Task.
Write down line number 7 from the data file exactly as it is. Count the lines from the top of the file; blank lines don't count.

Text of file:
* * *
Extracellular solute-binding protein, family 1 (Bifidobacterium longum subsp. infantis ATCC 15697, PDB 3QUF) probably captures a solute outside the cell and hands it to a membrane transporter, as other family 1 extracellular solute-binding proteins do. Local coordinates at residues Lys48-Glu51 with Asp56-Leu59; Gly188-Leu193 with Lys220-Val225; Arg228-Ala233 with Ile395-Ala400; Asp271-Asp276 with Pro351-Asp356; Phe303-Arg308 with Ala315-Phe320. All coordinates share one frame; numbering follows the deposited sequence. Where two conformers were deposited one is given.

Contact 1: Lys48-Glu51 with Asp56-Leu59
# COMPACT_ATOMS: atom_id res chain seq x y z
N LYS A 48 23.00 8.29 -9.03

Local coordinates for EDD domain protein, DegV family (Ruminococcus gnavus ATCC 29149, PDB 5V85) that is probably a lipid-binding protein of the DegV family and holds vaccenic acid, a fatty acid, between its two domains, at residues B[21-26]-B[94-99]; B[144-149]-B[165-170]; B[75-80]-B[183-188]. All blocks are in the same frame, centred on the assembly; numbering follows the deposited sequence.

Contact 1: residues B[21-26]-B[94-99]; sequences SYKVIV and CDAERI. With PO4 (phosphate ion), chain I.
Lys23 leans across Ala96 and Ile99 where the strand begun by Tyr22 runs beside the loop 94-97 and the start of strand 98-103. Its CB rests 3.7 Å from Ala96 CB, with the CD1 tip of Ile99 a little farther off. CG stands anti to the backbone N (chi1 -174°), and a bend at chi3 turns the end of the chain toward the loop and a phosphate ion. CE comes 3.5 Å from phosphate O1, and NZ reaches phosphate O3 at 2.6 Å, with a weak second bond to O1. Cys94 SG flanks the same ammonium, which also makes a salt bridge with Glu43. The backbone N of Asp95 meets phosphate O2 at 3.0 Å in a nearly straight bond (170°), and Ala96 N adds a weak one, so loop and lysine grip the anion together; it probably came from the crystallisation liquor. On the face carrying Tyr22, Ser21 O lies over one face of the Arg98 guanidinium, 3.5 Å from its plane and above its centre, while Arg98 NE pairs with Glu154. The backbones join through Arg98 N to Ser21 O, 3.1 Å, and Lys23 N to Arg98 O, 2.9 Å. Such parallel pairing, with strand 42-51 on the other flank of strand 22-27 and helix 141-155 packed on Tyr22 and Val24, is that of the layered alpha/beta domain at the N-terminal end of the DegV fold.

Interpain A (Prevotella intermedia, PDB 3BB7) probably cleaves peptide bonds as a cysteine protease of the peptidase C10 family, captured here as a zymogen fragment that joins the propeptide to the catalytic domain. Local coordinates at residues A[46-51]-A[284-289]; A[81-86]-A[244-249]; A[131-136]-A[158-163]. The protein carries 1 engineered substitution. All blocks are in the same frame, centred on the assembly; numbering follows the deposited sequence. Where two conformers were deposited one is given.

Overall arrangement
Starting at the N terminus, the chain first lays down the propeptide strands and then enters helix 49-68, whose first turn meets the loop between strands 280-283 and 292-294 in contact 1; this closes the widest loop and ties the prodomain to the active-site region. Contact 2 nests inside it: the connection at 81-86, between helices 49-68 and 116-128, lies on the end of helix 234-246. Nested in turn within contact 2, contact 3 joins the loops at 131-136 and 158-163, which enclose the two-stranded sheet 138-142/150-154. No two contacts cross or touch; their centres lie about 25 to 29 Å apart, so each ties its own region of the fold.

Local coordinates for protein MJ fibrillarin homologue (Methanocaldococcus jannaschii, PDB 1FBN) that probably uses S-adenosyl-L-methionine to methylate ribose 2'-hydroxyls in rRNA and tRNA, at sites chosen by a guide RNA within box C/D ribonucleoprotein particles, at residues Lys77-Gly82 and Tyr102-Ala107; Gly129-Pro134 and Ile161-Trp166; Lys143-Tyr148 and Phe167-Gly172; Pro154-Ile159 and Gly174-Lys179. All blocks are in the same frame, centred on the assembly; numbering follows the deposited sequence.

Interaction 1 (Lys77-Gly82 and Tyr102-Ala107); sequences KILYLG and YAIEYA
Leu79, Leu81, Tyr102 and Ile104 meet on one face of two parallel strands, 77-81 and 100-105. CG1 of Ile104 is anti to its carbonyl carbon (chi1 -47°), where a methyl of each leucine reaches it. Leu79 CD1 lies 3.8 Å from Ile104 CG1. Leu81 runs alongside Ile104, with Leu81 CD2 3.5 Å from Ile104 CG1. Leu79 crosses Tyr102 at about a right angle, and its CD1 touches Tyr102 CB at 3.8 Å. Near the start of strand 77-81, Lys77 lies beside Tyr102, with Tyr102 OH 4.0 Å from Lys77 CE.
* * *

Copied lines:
Lys23 leans across Ala96 and Ile99 where the strand begun by Tyr22 runs beside the loop 94-97 and the start of strand 98-103. Its CB rests 3.7 Å from Ala96 CB, with the CD1 tip of Ile99 a little farther off. CG stands anti to the backbone N (chi1 -174°), and a bend at chi3 turns the end of the chain toward the loop and a phosphate ion. CE comes 3.5 Å from phosphate O1, and NZ reaches phosphate O3 at 2.6 Å, with a weak second bond to O1. Cys94 SG flanks the same ammonium, which also makes a salt bridge with Glu43. The backbone N of Asp95 meets phosphate O2 at 3.0 Å in a nearly straight bond (170°), and Ala96 N adds a weak one, so loop and lysine grip the anion together; it probably came from the crystallisation liquor. On the face carrying Tyr22, Ser21 O lies over one face of the Arg98 guanidinium, 3.5 Å from its plane and above its centre, while Arg98 NE pairs with Glu154. The backbones join through Arg98 N to Ser21 O, 3.1 Å, and Lys23 N to Arg98 O, 2.9 Å. Such parallel pairing, with strand 42-51 on the other flank of strand 22-27 and helix 141-155 packed on Tyr22 and Val24, is that of the layered alpha/beta domain at the N-terminal end of the DegV fold.